The bulk of those people thereI met three ladies, KFC whatever, all were educated at the University of Idaho. They were thrilled to death to come back over here on the promotion trip. Almost anyone who is in a position to buy, to procure, who is educated in the United States, they are very, very fond of where they got their education, have a very close tie to the United States.
We have an opportunity that Russia, that France, England, do not have. We have those ties with those people and those need to be recognized or those people will hurt. We'll hurt those people by not doing it.
Mr. WALDEN. I was in China with Secretary Glickman 2 weeks ago, and I think the figure they said is there are 50,000 Chinese students studying in America today. And it is those relationships long-term that will help us.
My final comment, because my time is up, is I want to commend Congressman Hastings, for his legislation on MAP funding to $200 million authorization. I know I'm a co-sponsor of that, as I assume other members of this committee are as well. It's incredibly important. The final comment I'll make is we've got to spend more time talking about TMVL and UPA issues because that's going to kill us if we don't get these two straightened out.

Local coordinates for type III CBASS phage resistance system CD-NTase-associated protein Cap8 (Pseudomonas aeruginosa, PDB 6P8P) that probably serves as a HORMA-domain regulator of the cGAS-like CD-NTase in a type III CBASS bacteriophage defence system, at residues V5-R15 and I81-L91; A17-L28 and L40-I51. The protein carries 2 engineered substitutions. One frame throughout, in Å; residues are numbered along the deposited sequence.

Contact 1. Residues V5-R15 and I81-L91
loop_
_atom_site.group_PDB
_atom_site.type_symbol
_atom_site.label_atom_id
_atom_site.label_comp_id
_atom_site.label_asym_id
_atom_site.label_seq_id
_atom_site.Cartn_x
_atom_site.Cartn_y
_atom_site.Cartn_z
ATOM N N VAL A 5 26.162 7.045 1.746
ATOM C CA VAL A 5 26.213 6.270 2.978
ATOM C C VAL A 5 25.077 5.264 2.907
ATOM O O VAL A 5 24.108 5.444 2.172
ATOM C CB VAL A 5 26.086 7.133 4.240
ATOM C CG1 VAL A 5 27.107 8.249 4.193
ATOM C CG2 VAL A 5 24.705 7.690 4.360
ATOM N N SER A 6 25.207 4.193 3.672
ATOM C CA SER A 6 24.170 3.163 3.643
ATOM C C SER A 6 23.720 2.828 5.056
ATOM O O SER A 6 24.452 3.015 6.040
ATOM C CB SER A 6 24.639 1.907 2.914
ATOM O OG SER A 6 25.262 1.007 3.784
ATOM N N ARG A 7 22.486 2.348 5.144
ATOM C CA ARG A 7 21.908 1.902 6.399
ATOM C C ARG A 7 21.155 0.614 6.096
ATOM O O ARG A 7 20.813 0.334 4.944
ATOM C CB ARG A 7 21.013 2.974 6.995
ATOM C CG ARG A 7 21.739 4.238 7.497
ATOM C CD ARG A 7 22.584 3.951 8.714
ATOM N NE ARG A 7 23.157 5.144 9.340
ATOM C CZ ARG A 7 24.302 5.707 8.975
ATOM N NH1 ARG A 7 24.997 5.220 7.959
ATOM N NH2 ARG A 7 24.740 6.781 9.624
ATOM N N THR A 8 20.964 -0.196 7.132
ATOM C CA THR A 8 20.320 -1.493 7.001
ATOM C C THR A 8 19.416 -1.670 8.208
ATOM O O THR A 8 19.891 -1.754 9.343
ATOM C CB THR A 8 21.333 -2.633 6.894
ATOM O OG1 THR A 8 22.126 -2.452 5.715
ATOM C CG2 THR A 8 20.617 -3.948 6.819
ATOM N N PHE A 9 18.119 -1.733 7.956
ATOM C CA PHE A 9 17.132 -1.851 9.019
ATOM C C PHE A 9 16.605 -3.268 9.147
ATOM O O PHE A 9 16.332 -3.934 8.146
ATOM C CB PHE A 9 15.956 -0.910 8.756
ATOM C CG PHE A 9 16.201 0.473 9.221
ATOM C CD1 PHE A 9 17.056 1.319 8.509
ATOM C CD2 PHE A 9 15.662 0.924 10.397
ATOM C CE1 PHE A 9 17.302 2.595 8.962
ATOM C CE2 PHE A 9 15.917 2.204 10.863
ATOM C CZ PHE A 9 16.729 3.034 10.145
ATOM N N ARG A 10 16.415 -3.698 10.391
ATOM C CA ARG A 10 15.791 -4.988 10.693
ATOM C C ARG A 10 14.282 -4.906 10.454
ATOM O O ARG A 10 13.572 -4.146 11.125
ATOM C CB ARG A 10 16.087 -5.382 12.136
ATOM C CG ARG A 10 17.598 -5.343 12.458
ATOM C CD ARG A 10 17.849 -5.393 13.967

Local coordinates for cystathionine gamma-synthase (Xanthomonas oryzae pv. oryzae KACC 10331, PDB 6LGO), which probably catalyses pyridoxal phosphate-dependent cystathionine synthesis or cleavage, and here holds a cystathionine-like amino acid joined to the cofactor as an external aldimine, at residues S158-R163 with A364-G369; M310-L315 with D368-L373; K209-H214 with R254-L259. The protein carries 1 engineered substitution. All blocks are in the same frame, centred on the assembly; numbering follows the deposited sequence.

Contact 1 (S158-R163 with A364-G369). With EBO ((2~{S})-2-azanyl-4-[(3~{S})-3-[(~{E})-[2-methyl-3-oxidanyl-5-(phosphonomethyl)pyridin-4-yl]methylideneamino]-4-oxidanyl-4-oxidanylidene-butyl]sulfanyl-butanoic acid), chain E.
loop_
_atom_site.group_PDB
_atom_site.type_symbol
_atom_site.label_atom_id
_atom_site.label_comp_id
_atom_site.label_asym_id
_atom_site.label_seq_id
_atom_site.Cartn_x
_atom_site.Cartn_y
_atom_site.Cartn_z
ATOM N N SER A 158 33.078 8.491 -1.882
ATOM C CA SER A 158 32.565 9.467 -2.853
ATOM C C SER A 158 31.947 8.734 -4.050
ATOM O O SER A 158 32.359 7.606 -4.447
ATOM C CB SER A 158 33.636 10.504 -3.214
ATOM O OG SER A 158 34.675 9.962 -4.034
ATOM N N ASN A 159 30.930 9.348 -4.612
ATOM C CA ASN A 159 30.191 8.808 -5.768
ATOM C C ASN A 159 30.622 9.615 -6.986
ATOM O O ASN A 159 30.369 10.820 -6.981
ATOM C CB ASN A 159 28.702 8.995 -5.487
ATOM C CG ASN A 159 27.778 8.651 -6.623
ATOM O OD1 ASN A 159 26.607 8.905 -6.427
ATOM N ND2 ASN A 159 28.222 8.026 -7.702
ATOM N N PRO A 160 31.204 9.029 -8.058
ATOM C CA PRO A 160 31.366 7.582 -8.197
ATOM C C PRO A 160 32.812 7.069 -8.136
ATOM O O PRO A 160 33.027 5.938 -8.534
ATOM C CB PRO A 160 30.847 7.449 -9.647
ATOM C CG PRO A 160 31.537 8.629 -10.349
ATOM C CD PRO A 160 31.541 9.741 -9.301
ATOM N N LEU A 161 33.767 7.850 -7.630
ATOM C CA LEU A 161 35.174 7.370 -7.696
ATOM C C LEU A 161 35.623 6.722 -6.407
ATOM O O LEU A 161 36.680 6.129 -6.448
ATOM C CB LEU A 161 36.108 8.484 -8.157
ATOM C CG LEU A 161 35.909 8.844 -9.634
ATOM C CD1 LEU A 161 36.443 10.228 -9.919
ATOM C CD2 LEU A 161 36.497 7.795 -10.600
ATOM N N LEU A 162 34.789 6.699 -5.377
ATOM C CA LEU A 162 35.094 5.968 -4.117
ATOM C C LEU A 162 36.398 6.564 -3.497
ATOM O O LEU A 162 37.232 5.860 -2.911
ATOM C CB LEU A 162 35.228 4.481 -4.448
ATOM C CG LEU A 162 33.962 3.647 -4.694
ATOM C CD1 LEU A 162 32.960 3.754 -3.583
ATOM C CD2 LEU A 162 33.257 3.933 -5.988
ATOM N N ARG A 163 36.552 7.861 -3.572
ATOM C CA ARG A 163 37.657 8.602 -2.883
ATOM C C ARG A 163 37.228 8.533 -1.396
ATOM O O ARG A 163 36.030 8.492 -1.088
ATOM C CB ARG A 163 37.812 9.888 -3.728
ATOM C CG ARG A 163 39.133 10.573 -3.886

Page 48 PREV PAGE TOP OF DOC Mr. TOEVS. Congressman Walden, could I comment on that?
Mr. WALDEN. Yes.
Mr. TOEVS. On the PNTR issue, I think we're overstating the total volume that moved into China, because Hong Kong has been an open door to that country. But one of the critical things in establishing a new marketplace is teaching the consumer to like what we produce. The U.S. in frozen fries uses a russet and white type potatoes. Holland will be our largest competitor there. We need to be the first in that market, show them the superior quality. Let them know that ketchup tastes best on a white fry. I mean, it's just critical that we have access to those markets the same time the rest of the world does.
Mr. WALDEN. It's interesting you say that, because the secretary in our delegation toured a Fred Meyer-like store or Albertsons-like store, big grocery and variety store, where they were just unveiling and putting on the shelves American beef from Texas. They had bought hazelnuts from Oregon, sunflower seeds from North Dakota, apples from the great State of Washington, which obviously were raised in Oregon and labeled WashingtonI tasted them. They were really good, and citrus from Florida. And the one comment and then I'll be quiet, I've really gone over my time.
The one consistent comment we heard from buyers of agricultural products to consumers to other officials was the quality of American-produced, whether it was cotton they needed to blend with their inferior versions, or the produce and the meats. By the way, the beef was specially packaged. We'd never buy it. It was this thin little strip thing, roll; I mean, I've never seen it. But we're talking advantage of what they need to buy. And it was very well received.